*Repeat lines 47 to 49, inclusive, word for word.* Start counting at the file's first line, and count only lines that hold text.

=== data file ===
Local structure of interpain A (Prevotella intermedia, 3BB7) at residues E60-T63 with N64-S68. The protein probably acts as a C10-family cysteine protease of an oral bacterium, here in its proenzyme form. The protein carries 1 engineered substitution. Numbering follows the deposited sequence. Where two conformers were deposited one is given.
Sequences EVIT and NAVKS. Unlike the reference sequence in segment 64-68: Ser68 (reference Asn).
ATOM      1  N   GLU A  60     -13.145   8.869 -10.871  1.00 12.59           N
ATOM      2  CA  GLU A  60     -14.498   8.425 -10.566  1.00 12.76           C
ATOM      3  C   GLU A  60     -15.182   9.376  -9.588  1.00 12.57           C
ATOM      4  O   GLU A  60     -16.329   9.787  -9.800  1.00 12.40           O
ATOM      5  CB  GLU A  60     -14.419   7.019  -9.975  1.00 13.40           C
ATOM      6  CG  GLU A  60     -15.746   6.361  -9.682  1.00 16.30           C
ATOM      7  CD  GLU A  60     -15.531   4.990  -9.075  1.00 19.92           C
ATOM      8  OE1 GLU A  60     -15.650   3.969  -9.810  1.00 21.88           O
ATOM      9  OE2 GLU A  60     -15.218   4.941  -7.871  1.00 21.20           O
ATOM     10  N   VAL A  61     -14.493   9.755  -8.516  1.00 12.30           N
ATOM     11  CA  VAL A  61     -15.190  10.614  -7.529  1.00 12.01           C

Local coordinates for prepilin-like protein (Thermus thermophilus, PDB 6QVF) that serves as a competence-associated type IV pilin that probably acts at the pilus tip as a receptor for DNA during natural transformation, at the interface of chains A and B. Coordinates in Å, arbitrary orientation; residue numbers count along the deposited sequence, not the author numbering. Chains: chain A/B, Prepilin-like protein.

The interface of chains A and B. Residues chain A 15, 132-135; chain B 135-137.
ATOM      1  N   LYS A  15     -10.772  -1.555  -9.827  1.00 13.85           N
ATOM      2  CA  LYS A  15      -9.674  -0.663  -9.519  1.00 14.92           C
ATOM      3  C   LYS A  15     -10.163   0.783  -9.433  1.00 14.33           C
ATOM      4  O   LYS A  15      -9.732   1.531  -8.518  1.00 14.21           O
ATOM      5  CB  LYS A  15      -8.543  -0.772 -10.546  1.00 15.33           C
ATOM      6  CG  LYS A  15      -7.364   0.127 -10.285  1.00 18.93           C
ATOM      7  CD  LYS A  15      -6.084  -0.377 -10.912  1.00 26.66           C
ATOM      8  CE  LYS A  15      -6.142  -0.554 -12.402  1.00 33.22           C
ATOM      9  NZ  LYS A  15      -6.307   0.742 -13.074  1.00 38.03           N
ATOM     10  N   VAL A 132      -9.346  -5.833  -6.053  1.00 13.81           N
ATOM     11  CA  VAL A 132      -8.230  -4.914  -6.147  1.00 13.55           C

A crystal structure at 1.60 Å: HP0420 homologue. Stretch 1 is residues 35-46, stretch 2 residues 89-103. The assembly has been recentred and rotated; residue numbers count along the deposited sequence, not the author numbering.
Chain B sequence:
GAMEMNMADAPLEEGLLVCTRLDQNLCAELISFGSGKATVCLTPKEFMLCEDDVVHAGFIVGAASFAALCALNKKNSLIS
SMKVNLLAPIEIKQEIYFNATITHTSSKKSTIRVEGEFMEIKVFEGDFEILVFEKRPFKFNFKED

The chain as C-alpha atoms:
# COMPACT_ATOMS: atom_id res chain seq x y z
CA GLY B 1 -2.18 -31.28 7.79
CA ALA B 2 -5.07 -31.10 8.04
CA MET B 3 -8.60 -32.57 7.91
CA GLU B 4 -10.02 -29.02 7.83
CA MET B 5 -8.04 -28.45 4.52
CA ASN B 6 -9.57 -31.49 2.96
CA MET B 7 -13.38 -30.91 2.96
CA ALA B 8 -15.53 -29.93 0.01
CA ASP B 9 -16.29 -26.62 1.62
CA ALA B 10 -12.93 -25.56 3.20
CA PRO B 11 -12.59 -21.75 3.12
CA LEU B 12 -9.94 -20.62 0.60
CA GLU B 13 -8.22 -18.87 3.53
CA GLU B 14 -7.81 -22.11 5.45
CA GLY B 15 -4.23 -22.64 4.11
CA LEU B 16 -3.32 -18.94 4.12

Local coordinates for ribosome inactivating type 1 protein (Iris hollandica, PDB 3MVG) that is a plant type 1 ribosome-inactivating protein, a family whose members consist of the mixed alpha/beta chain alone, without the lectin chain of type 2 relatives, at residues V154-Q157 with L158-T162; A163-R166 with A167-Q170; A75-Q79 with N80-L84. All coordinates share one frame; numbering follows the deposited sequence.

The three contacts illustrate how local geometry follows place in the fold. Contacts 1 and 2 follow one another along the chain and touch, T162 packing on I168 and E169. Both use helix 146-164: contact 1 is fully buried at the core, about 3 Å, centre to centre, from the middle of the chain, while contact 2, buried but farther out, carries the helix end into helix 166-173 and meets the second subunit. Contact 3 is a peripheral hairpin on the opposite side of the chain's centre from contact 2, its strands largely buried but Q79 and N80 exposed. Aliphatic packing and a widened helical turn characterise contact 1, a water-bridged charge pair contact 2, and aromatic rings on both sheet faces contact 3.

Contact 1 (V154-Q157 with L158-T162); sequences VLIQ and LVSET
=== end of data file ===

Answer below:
CA GLY B 15 -4.23 -22.64 4.11
CA LEU B 16 -3.32 -18.94 4.12

Local coordinates for ribosome inactivating type 1 protein (Iris hollandica, PDB 3MVG) that is a plant type 1 ribosome-inactivating protein, a family whose members consist of the mixed alpha/beta chain alone, without the lectin chain of type 2 relatives, at residues V154-Q157 with L158-T162; A163-R166 with A167-Q170; A75-Q79 with N80-L84. All coordinates share one frame; numbering follows the deposited sequence.